Rules to play Weightlifting - 1 | SportShlok Mobile Web App | Shlok Consultants
Rules to play Weightlifting
Weightlifting is a sport of good mobility and great motion.
1. Introduction
The rules used in Olympic Weightlifting competition are the standard international rules set out by the International Weightlifting Federation (IWF) and approved by the Olympic administration.
There are many rules to follow in Olympic Weightlifting, but most of the are not important to you, the viewer at home. Ive listed below the main rules that you will find helpful to know when watching the Olympics. For the athlete interested in competitive weightlifting, Ive included useful links where more specific information can be found. However, just as I recommend for competitive bodybuilding, the hiring of a coach for being successful at competition is invaluable; even more in this sport where expert execution of the lift is a must.
2. Weight Class
Athletes in the sport are divided in several weight classes and placing is based on the total weight lifted on the two main lifts.At the 2004 Athens Olympic Games, men competed in eight bodyweight categories: up to 56kg, 62kg, 69kg, 77kg, 85kg, 94kg, 105kg and +105kg. Women participated in seven categories: up to 48kg, 53kg, 58kg, 63kg, 69kg, 75kg, and +75kg. The programme of events for the 2008 Beijing Games is the same.Only two weightlifters per country are allowed to compete in each weight class.
If the number of entries for a weight class is too big (over 15 entries, for instance) then it can be split into a couple of groups; Groups A and B with Group A being the strongest performers (where performance is based on what they estimate theyll be capable of lifting). Once final results are collected for all groups, then the results are all combined for the weight class and ranked. The highest score wins gold, the one that follows bronze, and the third highest takes bronze.
3. Weightlifting Equipment
Men and women are to use different barbells. Men use barbells weighing 20kg and 15kg respectively.Each bar must be equipped with two collars weighing 2.5Kg each.Discs are to be color coordinated according to the following: 25Kg red, 20Kg blue, 15Kg yellow 0.50Kg, 10Kg green, 5Kg white, 2.5Kg black, 0.50Kg chrome, and 0.25Kg chrome. The barbell is loaded in progression of lowest weight to heaviest weight. The barbell is never to be reduced to a lighter weight once an athlete has has performed a lift with the weight announced.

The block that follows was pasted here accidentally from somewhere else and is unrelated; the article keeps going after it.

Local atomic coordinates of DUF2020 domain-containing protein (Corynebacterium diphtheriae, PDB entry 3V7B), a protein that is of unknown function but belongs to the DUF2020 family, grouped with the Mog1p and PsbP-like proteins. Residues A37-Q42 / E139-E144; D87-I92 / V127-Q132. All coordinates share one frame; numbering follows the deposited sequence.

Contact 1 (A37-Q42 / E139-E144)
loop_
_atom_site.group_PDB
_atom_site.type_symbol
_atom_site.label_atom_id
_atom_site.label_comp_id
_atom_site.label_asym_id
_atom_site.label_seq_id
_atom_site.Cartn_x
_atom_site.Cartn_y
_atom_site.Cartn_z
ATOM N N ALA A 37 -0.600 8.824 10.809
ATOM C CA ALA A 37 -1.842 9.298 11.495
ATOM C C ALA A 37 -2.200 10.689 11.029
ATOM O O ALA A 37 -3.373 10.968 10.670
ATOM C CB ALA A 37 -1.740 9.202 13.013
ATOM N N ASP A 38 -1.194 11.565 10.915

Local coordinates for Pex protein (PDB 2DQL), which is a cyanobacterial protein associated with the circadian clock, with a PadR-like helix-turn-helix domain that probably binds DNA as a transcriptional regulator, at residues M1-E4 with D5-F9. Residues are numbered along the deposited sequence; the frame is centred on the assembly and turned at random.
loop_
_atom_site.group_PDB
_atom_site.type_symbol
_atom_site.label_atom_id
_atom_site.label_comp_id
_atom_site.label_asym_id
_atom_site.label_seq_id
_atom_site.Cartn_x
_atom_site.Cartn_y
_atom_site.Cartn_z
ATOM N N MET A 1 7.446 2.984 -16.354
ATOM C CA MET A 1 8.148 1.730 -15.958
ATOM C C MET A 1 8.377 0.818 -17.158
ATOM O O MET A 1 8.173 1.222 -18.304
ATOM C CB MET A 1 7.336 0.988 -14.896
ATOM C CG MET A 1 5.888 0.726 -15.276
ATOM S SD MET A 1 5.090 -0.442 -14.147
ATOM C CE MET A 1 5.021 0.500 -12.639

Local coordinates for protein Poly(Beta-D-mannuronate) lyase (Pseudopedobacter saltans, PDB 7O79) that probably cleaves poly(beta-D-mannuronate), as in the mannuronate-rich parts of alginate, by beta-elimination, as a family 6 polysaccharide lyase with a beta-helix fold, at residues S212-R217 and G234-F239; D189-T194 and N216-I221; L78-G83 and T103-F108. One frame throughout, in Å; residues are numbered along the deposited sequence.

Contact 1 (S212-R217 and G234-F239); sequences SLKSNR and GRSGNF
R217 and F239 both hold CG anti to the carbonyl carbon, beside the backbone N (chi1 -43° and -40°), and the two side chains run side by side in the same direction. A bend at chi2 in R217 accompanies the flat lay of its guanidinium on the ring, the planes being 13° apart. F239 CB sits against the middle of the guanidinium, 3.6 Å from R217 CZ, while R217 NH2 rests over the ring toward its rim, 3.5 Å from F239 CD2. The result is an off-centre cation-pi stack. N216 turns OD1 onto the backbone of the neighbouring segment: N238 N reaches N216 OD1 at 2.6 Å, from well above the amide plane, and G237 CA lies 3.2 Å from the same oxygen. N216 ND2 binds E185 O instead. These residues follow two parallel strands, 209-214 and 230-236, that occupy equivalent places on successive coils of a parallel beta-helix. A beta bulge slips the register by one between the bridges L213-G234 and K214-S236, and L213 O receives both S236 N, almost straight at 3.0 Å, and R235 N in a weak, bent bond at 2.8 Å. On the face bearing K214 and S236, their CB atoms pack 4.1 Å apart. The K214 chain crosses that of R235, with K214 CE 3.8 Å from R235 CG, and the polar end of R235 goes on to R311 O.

The minimum progression weight after a good lift is 2.5kg.The time limit for an athlete to begin an attempt after being called to the platform is one minute. At 30 seconds remaining there is a warning signal. The exception to this rule is when a competitor takes two attempts one after the other, in which case the athlete may rest up to 2 minutes. In such case, the athlete also gets a warning after 90 seconds have elapsed without a lift.
4. The Sport Is Judged
Each athlete is allowed three attempts at each chosen weight for each lift. Three referees judge the lift. If the lift is successful, the referee immediately hits a white button and a white light is turned on, indicating the lift as successful. In this case then the score is recorded.If a lift is unsuccessful or deemed invalid, then the referee hits the red button and a red light goes off. The highest score for each lift is the one that gets used as the official value for the lift.

Once the highest value has been collected for each lift, the total weight lifted in the snatch is added to the total weight lifted in the clean and jerk. The lifter with the highest combined weight lifted becomes the champion. In the case of a tie, then the lifter whose body weight is less becomes the champion.

5. Pre Olympic
Competition among people concerning who can lift the heaviest weight has been recorded in diverse and ancient civilizations as early as the earliest known recordings of such human events, including those found in Egypt, China and in ancient Greece. Today, the modern sport of weightlifting traces its origins to the European competitions of the 19th century.The first male world champion was crowned in 1891. Womens competition did not exist, and the weightlifters were not categorized by height or weight.

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